I flat draft my patterns, meaning I make the shapes on flat planes and then assemble them instead of draping fabric on a dress form and then unassembling the 3D draped fabric. Once I have the basic shapes, I will grade my sample into all the sizes needed in my software and start writing the instructions. Then I make the illustrations or photographs to accompany the instructions and package it all together into a file. Then it's off to my testers who will make their own prototypes and find all the silly mistakes I made (it's a very humbling process). What comes out of it is a finished pattern that's ready to sell on my own website and a few other online sewing stores.
How does living and working in Mancos influence the way you run your business/provide your service?
Mancos makes me plan ahead. It's not like in a city with all those handy resources. No place in Montezuma or La Plata county even sells specialty garment sewing supplies. I have to order online. Thank goodness for fast internet. That was a requirement. You can't operate an online business with slow internet.
Mancos is also right in between desert and mountain. The best part of making the whole pattern is photographing it at the end. I used to do a lot of environmental portraiture and it's AMAZING to have all these different backgrounds at my fingertips. One dress might pop against a dark green backdrop so up a forest road to some pine trees, it is. A jacket might scream to be photographed against some rocks so we're loading up the Jeep and heading West into Utah for the morning.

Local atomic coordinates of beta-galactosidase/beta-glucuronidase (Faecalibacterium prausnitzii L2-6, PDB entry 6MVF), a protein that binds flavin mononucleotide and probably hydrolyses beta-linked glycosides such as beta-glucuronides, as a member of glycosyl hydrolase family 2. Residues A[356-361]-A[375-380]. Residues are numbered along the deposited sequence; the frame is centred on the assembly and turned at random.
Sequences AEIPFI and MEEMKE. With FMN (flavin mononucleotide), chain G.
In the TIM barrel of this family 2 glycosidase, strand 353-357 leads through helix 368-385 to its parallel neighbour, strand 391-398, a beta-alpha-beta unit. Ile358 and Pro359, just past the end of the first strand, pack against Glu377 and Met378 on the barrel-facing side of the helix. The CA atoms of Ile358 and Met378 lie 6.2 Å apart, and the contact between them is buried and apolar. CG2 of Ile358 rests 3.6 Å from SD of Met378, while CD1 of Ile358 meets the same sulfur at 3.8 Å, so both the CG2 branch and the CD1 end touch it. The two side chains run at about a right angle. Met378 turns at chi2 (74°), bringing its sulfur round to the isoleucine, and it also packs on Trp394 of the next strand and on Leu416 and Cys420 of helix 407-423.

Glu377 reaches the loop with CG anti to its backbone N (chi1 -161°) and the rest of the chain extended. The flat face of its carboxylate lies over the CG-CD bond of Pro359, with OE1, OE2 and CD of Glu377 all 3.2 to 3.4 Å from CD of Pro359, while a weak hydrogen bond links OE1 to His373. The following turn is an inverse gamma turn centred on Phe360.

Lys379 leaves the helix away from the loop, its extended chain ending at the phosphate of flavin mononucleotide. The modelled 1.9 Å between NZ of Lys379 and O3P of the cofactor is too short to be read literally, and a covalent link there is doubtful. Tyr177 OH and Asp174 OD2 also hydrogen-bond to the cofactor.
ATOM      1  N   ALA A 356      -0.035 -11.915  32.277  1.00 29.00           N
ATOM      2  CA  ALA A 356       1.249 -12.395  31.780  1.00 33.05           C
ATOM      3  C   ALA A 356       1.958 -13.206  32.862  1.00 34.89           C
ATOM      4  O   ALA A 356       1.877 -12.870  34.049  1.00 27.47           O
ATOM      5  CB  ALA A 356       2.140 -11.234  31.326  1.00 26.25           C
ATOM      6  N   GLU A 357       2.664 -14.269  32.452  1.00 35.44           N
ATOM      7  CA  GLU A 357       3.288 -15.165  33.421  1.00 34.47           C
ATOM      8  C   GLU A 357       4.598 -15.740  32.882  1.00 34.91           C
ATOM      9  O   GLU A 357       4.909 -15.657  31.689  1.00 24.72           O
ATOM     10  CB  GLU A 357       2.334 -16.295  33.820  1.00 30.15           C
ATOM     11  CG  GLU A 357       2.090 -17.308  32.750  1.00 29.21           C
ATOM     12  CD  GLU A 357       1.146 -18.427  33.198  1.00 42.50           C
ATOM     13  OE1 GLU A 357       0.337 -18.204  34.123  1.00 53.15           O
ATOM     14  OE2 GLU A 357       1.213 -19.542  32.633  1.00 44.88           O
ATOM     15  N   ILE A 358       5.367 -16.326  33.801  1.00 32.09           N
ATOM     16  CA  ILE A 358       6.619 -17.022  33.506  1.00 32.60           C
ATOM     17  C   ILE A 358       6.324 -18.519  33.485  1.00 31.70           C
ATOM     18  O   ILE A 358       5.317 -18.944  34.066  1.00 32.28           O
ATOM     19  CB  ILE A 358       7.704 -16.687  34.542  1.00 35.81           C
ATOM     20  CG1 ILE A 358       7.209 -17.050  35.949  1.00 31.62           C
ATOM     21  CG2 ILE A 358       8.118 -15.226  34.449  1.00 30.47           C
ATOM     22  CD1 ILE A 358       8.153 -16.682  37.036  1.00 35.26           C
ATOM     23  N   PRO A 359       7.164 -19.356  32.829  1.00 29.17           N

How can people connect with your business?
What can you offer to enrich our community?
Since I work from home, I can get into the habit of burrowing down and not leaving the house for days at a time. To combat this, I volunteered to be a troop leader for my daughter's Girl Scout troop. I think that is harder than any regular job I've ever had.
What life knowledge would you like to share with other women?
If the job needs to be done, roll up your sleeves and get to it. You've got this.
What is your favorite thing about the Beehive?
I love all the events! For such a small town, Mancos has a lot going on and Beehive is definitely an active part of that.